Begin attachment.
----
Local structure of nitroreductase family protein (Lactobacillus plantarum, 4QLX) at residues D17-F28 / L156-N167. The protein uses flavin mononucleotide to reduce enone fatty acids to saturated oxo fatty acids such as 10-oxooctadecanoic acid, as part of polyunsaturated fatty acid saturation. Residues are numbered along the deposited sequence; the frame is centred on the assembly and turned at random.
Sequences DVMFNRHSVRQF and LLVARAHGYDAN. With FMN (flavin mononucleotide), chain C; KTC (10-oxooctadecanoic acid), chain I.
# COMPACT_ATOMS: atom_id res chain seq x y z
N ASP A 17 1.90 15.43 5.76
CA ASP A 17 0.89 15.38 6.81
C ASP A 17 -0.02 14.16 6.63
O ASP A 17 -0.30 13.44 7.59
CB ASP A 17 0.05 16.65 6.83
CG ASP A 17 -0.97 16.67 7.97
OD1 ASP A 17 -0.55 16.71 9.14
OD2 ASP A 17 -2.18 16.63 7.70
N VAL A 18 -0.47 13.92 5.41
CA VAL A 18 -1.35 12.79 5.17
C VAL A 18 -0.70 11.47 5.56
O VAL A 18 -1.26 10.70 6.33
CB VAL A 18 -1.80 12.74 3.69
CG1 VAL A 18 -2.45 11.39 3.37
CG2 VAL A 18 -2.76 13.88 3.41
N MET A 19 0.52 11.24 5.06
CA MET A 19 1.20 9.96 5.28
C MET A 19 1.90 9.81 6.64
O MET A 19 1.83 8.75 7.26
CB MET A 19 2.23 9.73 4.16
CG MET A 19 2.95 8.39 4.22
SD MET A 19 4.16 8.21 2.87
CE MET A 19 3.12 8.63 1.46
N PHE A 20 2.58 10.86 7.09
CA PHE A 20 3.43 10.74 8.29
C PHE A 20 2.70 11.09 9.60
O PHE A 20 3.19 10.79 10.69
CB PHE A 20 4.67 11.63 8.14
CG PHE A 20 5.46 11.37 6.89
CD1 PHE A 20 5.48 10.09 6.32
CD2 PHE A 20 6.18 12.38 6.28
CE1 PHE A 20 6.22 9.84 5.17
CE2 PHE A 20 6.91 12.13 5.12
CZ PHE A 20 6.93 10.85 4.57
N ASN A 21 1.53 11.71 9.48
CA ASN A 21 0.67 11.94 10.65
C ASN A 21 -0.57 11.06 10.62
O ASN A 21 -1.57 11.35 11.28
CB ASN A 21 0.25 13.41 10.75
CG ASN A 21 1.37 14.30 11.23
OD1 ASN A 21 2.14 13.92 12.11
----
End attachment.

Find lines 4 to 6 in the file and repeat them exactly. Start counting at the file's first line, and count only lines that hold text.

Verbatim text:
N ASP A 17 1.90 15.43 5.76
CA ASP A 17 0.89 15.38 6.81
C ASP A 17 -0.02 14.16 6.63